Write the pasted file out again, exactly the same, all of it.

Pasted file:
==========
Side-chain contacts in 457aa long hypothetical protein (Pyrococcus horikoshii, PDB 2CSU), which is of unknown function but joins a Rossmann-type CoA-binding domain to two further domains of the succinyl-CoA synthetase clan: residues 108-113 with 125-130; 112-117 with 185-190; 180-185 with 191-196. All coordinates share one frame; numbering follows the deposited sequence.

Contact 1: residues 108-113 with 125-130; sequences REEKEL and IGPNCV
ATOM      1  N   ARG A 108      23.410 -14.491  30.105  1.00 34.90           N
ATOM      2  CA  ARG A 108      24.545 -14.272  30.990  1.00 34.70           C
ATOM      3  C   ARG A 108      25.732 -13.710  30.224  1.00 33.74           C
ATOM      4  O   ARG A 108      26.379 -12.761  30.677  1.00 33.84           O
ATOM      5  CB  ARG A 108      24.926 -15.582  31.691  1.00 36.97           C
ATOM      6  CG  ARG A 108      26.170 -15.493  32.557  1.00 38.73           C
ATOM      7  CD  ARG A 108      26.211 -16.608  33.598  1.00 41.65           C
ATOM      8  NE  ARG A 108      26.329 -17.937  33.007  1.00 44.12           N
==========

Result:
Side-chain contacts in 457aa long hypothetical protein (Pyrococcus horikoshii, PDB 2CSU), which is of unknown function but joins a Rossmann-type CoA-binding domain to two further domains of the succinyl-CoA synthetase clan: residues 108-113 with 125-130; 112-117 with 185-190; 180-185 with 191-196. All coordinates share one frame; numbering follows the deposited sequence.

Contact 1: residues 108-113 with 125-130; sequences REEKEL and IGPNCV
ATOM      1  N   ARG A 108      23.410 -14.491  30.105  1.00 34.90           N
ATOM      2  CA  ARG A 108      24.545 -14.272  30.990  1.00 34.70           C
ATOM      3  C   ARG A 108      25.732 -13.710  30.224  1.00 33.74           C
ATOM      4  O   ARG A 108      26.379 -12.761  30.677  1.00 33.84           O
ATOM      5  CB  ARG A 108      24.926 -15.582  31.691  1.00 36.97           C
ATOM      6  CG  ARG A 108      26.170 -15.493  32.557  1.00 38.73           C
ATOM      7  CD  ARG A 108      26.211 -16.608  33.598  1.00 41.65           C
ATOM      8  NE  ARG A 108      26.329 -17.937  33.007  1.00 44.12           N